In her practice, Helene Nymann (b. 1982, Copenhagen, Denmark) addresses the notion of embodied knowledge—contextual and experimental forms of receiving and transmitting ideas.
Helene Nymann, Whether We Are, 2016 (still). Single-channel video (16:9 HDV), sound; 10:10 min. Courtesy the artist
Lower Level Get Directions
Nymann’s work incorporates dance and other kinds of movement to probe the ways in which bodily memory is stimulated by different textures and physical sensations. Her sound-intensive moving image–based work, which she often presents alongside sculptural elements, considers how memory is created, stored, and accessed through sensorial and sonic experience.
In Whether We Are (2016), a work featuring a classically trained male ballet dancer, Nymann employs a compositional strategy derived from Butoh, a form of dance developed to disrupt the perceived visual harmony of Japanese culture following the country’s devastation in World War II. Butoh is short for Ankoku Butoh—or “dance of darkness”—a term used by Tatsumi Hijikata, who founded the style, to refer to the limits of conscious movement and the existence of a subconscious store of knowledge housed within the body in which past experiences are channeled into bodily and cognitive responses. Giving no instructions but the principles that define Butoh, Nymann’s dancer was asked to translate his own past into movement.
MOL (2018) takes up the ancient technique of memorizing information by placing symbols and signs along a mental path through an imagined house from room to room. Interested in the way technology affects both our sense of and need for memory, Nymann attempts to capture her own active and associative thinking by reconstructing her path through her abandoned childhood home. In the work, she visualizes her past experiences through the placement of anchor objects—which, according to the ancient Greco-Roman method of loci, shape the way we perceive the external world—suggesting that in our increasing reliance on technology to memorize for us, we allow others to form our view of the world.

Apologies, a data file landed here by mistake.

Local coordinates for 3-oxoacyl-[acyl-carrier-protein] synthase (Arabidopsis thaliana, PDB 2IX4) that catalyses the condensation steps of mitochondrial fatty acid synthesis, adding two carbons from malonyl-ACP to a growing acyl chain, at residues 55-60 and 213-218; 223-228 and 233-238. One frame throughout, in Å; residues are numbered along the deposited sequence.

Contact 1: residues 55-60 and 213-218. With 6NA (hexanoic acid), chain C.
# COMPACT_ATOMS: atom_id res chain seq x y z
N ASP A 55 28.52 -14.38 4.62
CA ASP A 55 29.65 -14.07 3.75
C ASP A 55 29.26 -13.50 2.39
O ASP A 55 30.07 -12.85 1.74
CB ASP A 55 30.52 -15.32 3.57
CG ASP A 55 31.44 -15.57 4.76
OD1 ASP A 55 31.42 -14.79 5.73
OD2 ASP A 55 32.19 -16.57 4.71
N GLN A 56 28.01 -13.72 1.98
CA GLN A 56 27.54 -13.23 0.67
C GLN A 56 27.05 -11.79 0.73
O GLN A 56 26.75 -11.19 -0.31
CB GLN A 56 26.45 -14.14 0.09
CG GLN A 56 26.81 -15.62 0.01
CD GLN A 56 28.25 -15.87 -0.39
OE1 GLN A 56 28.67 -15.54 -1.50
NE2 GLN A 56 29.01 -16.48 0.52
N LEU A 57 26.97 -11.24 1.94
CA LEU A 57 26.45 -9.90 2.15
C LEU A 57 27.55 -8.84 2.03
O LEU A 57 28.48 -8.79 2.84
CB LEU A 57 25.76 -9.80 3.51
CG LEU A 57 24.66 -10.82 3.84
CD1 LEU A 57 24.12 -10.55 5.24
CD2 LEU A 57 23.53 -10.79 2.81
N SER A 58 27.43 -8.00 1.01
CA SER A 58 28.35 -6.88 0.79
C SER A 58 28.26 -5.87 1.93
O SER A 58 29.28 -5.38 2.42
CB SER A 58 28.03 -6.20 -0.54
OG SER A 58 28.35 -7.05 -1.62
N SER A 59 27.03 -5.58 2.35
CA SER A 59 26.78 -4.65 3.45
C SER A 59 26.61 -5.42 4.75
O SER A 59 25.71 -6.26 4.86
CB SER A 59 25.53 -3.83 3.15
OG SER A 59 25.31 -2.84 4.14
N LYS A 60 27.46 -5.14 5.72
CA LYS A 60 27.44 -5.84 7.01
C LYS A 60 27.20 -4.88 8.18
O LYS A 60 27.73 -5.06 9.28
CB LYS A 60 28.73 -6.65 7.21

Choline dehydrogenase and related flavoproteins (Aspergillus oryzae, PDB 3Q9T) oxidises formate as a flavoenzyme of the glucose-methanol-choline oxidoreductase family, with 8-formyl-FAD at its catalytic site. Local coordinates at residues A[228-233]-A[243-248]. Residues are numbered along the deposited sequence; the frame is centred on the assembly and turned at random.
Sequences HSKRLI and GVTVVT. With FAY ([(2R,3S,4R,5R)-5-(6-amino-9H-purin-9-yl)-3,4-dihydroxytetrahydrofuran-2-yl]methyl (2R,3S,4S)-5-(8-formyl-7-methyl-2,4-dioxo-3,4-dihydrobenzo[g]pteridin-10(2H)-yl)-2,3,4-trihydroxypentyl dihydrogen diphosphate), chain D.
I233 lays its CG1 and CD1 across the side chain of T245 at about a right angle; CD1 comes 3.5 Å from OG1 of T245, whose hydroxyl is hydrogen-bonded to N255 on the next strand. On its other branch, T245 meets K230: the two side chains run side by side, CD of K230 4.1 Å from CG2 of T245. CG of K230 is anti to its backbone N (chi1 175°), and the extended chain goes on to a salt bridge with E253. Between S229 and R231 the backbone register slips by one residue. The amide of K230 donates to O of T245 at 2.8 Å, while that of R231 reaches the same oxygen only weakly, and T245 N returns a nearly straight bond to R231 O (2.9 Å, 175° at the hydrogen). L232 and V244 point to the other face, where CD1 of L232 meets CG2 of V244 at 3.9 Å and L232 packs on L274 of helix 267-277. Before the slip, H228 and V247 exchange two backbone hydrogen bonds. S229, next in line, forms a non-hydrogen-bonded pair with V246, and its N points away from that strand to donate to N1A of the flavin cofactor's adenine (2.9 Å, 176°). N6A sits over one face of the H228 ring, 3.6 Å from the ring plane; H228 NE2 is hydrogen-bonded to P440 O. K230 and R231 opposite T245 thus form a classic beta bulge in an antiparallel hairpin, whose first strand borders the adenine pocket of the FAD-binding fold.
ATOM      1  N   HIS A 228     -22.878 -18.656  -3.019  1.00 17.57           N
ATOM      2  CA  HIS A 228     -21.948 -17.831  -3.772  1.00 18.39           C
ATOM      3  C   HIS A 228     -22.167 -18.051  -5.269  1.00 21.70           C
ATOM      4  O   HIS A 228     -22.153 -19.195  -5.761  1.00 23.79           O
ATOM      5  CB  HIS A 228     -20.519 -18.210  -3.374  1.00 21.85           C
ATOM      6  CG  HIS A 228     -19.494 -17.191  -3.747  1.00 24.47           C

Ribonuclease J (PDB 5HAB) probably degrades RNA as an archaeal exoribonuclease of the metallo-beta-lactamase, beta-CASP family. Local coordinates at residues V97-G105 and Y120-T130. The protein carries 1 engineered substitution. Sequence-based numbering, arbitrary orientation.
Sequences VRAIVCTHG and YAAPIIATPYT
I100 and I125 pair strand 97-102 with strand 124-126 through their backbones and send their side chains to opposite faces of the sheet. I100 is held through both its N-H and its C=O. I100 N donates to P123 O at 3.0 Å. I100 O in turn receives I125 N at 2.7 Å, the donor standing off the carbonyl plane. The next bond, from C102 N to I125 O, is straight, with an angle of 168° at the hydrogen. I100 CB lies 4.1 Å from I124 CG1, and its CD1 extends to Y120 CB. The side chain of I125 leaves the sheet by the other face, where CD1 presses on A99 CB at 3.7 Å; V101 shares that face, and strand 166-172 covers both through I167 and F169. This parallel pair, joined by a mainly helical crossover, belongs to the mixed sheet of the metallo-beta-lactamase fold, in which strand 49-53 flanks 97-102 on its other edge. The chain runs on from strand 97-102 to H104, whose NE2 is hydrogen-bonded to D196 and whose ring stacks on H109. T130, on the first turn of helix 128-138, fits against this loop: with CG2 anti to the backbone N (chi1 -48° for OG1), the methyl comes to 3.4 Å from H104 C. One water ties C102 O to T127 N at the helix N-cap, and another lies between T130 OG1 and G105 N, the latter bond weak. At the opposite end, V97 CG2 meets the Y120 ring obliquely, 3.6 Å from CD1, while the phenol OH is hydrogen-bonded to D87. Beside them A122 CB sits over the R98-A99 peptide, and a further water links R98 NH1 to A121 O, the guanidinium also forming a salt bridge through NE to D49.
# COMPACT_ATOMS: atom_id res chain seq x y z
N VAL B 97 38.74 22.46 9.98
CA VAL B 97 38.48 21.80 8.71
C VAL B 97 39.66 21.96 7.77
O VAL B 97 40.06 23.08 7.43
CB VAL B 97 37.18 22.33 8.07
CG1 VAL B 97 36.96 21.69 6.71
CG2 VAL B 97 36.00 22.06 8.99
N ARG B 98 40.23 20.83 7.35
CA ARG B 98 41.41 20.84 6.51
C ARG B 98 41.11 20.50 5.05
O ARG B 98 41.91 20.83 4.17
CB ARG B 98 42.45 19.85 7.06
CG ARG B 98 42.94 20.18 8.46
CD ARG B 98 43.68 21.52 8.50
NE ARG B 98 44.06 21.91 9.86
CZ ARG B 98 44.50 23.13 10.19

In Head On My Dear (2015), Nymann references the ancient Greek myth of Medusa by creating an endlessly appearing and disappearing image of the monster’s infamous head. As both a wounded heroine and a potential threat—having the capacity to turn onlookers to stone with only a look—Medusa’s power is called into question as she oscillates between looking and being looked at.
Helene Nymann is an artist living and working in Copenhagen, Denmark. Recent solo exhibitions include “INSCRIBED Oh Locus Locus,” Fridman Gallery, New York (2017); “Ars Memoria – Memes for Imagination,” SixtyEight Art Institute, Rundetårn, Denmark (2017); “Le-sous-commun,” Berlin (2016); “Return To Centre,” Lincoln Center – David Rubinstein Atrium, New York (2010). Group shows include “I Am Our Common Pronoun,” SALTS, Birsfelden, Switzerland (2017); “Mnemonics: The Social Life of Memory,” Goethe University, Frankfurt (2017); “The Map is not the Territory,” Pfizer Building, New York (2017); “Village Fête,” Pioneer Works, New York (2017); “Stamp, project by David Horvitz,” Printed Matter, New York (2017); “ABOUT:BLANK,” MACRO, Museo d’Arte Contemporanea, Rome (2016). Nymann received her MFA from Malmö Art Academy, Sweden, and her BFA (Hons) from Goldsmiths, University of London. She was awarded the Novo Nordisk Mads Øvlisen PhD scholarship in 2018 and is currently a PhD candidate at the Interacting Minds Centre (IMC), Aarhus University, in collaboration with Kunsthal Aarhus, Denmark.
Nymann has a forthcoming solo exhibition at Kunsthal Aarhus, Denmark (2019). She has been selected for the 2019 International Studio & Curatorial Program residency in New York and will be featured in a screening program at the Tate Modern in London as part of TATE Exchange in Fall 2019.
“Screens Series: Helene Nymann” continues the New Museum’s Screens Series, a platform for the presentation of new video works by emerging contemporary artists, and is organized by Helga Christoffersen, Associate Curator.